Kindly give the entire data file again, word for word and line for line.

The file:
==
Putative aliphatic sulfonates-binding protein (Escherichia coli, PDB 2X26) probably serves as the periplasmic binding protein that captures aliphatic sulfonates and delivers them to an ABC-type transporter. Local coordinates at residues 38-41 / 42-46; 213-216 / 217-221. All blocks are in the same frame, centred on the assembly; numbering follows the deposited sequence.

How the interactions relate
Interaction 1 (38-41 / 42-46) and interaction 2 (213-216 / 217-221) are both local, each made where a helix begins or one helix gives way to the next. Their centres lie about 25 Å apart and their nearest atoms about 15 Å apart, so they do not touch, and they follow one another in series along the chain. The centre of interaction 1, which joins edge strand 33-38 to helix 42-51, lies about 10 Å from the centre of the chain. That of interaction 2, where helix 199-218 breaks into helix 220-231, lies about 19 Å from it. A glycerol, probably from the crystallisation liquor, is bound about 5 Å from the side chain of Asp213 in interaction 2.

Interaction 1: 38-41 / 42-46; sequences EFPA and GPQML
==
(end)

Putative aliphatic sulfonates-binding protein (Escherichia coli, PDB 2X26) probably serves as the periplasmic binding protein that captures aliphatic sulfonates and delivers them to an ABC-type transporter. Local coordinates at residues 38-41 / 42-46; 213-216 / 217-221. All blocks are in the same frame, centred on the assembly; numbering follows the deposited sequence.

How the interactions relate
Interaction 1 (38-41 / 42-46) and interaction 2 (213-216 / 217-221) are both local, each made where a helix begins or one helix gives way to the next. Their centres lie about 25 Å apart and their nearest atoms about 15 Å apart, so they do not touch, and they follow one another in series along the chain. The centre of interaction 1, which joins edge strand 33-38 to helix 42-51, lies about 10 Å from the centre of the chain. That of interaction 2, where helix 199-218 breaks into helix 220-231, lies about 19 Å from it. A glycerol, probably from the crystallisation liquor, is bound about 5 Å from the side chain of Asp213 in interaction 2.

Interaction 1: 38-41 / 42-46; sequences EFPA and GPQML